I’ve read two thrillers today: The Heights by Parker Bilal and The Seven Doors by Agnes Ravatn. The two covers couldn’t be clearer in their different intents: red lights as a London tube train whizzes away, and a doorway opening onto a single chair, all blue and grey and lonely and empty. But each book brings an additional character the personality of which seeps into the novel and which raises the content above the norm. So for the first time on this blog, a double review.
We start with The Heights, a private detective procedural. Crane and Drake are a kind of team: they don’t really rub together brilliantly yet. Drake works better with his former colleagues at the Met while Crane, a forensic psychologist has her own contacts. But I want more from these characters: they are flawed and in ways that are different from the norm. I like the mix of secondary characters some of which will be recurring in the series. At times I’m confused as I assume flashbacks refer to the previous instalment (having looked it up, I no longer think this). There’s a severed head wrapped in an Ikea bag and found on the Northern Line, which is a helluva beginning. There’s a huge amount of energy and action and incidental detail some of which I’m not sure is right (there’s no direct train from Walthamstow Central to Clapham Common nor does the supposed action of Fender at Walthamstow make sense operationally). But part of what is brilliant about The Heights is its portrayal of London: the city’s energy, its vitality and its malice provide more than a backdrop – a character in itself. The moral underpinning of the book and Bilal’s anger at differences in power is tempered by an understanding of the ambiguities and compromises that need to be made if nine million people are to rub up against each other without the whole thing falling apart. There’s a worldliness to the whole thing which manages to be appealingly uncynical.
The Seven Doors is relatively unworldly: the seven doors are a reference to the Bartók opera, Bluebeard’s Castle which is discussed at length in relation to the central mystery. There are lots of references to literary scholarship (this novel’s additional character), including a rather fun self-deprecatory set piece. Again we have a fast start: this one sets us up with the main protagonist, teacher Nina, and her obnoxious daughter Ingeborg. A young woman, the tenant of Nina and husband Mads, goes missing. Improbably and implausibly, Nina sets out to find out what has happened. She isn’t very good at it but that is hardly the point: her home life is in turmoil and Nina needs an adventure and an opportunity to try something new. Nina explores Jung, Freud and folktale to get to the bottom of the tenant’s psychological state, yet there’s a lightness to the book which is testament to Rosie Hedger’s fine translation from the Norwegian original. There are moments of huge tension, but Ravatn also explores the nature of long-term relationships, between spouses, between friends, and across the generations: how they wax and wane, how trust is involved, and – like The Heights – what compromises might be necessary. Just like Ravatn’s previous novel, The Bird Tribunal, water plays an important part.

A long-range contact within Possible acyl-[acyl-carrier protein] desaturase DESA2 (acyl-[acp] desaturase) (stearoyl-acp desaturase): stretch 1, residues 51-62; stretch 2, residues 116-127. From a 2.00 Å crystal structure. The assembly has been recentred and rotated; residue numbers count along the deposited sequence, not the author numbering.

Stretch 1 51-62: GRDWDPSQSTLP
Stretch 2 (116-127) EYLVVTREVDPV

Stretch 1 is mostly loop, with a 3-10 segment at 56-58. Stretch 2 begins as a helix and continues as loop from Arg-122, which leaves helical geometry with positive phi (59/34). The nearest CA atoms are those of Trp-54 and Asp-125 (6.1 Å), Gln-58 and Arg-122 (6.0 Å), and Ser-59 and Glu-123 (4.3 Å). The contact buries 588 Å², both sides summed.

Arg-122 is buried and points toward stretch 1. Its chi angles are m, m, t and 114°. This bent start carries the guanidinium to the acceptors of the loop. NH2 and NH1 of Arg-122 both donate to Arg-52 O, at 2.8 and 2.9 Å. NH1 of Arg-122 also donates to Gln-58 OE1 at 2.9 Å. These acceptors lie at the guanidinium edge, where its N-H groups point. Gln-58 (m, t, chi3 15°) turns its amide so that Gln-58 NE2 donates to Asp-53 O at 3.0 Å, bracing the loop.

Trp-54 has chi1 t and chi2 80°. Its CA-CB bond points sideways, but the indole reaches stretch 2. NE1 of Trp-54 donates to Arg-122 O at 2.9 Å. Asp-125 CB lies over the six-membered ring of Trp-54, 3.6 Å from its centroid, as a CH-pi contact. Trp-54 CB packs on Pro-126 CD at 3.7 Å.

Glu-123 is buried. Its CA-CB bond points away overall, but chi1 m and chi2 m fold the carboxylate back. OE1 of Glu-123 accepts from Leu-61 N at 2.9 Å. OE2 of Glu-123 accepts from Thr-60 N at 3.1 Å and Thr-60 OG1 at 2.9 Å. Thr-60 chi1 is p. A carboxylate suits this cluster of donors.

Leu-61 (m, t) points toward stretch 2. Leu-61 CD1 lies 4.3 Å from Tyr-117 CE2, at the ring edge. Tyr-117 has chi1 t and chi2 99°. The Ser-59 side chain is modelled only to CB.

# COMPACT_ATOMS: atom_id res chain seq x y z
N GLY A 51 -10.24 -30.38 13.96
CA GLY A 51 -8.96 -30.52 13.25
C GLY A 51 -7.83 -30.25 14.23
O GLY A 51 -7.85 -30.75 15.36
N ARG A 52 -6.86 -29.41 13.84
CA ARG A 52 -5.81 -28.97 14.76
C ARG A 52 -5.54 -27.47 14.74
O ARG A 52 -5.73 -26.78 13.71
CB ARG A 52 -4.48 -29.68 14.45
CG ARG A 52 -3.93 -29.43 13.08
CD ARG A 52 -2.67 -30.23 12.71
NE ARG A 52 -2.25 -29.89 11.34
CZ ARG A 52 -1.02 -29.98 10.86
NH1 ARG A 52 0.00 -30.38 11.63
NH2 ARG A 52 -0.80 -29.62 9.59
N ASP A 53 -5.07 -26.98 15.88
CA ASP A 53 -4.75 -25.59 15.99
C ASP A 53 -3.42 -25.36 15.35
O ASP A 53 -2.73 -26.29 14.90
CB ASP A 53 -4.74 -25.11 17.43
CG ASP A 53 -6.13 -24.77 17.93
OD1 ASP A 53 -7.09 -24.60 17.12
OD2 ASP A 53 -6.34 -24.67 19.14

The Heights has grenades and helicopters and The Seven Doors has a power cut and a fainting on the stairs. But for all their differences in style, tone and pace, the two novels seem to complement each other well, sharing an interest in the people who inhabit their hugely contrasting but largely convincing worlds.
Thanks to Anne Cater for the blog tour invitations, and to Black Thorn and Orenda Books for the review copies.